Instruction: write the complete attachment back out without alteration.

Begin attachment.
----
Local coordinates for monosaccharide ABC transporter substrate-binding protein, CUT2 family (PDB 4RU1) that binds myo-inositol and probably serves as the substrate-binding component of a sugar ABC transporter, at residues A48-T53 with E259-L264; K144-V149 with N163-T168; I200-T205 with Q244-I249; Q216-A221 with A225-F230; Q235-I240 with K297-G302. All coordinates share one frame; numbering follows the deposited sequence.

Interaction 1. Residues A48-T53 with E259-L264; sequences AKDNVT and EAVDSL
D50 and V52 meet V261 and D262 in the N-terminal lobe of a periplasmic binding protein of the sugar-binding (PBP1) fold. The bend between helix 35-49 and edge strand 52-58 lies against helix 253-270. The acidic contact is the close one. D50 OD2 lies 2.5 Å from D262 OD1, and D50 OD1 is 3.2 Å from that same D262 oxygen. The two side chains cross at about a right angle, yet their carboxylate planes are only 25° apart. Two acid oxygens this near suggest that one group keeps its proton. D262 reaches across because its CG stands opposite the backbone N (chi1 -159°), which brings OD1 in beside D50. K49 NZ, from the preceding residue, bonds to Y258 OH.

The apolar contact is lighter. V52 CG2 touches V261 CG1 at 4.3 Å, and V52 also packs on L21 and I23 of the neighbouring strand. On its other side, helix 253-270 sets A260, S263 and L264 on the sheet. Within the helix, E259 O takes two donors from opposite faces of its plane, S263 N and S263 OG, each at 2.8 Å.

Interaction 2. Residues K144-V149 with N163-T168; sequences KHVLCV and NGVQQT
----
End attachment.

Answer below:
Local coordinates for monosaccharide ABC transporter substrate-binding protein, CUT2 family (PDB 4RU1) that binds myo-inositol and probably serves as the substrate-binding component of a sugar ABC transporter, at residues A48-T53 with E259-L264; K144-V149 with N163-T168; I200-T205 with Q244-I249; Q216-A221 with A225-F230; Q235-I240 with K297-G302. All coordinates share one frame; numbering follows the deposited sequence.

Interaction 1. Residues A48-T53 with E259-L264; sequences AKDNVT and EAVDSL
D50 and V52 meet V261 and D262 in the N-terminal lobe of a periplasmic binding protein of the sugar-binding (PBP1) fold. The bend between helix 35-49 and edge strand 52-58 lies against helix 253-270. The acidic contact is the close one. D50 OD2 lies 2.5 Å from D262 OD1, and D50 OD1 is 3.2 Å from that same D262 oxygen. The two side chains cross at about a right angle, yet their carboxylate planes are only 25° apart. Two acid oxygens this near suggest that one group keeps its proton. D262 reaches across because its CG stands opposite the backbone N (chi1 -159°), which brings OD1 in beside D50. K49 NZ, from the preceding residue, bonds to Y258 OH.

The apolar contact is lighter. V52 CG2 touches V261 CG1 at 4.3 Å, and V52 also packs on L21 and I23 of the neighbouring strand. On its other side, helix 253-270 sets A260, S263 and L264 on the sheet. Within the helix, E259 O takes two donors from opposite faces of its plane, S263 N and S263 OG, each at 2.8 Å.

Interaction 2. Residues K144-V149 with N163-T168; sequences KHVLCV and NGVQQT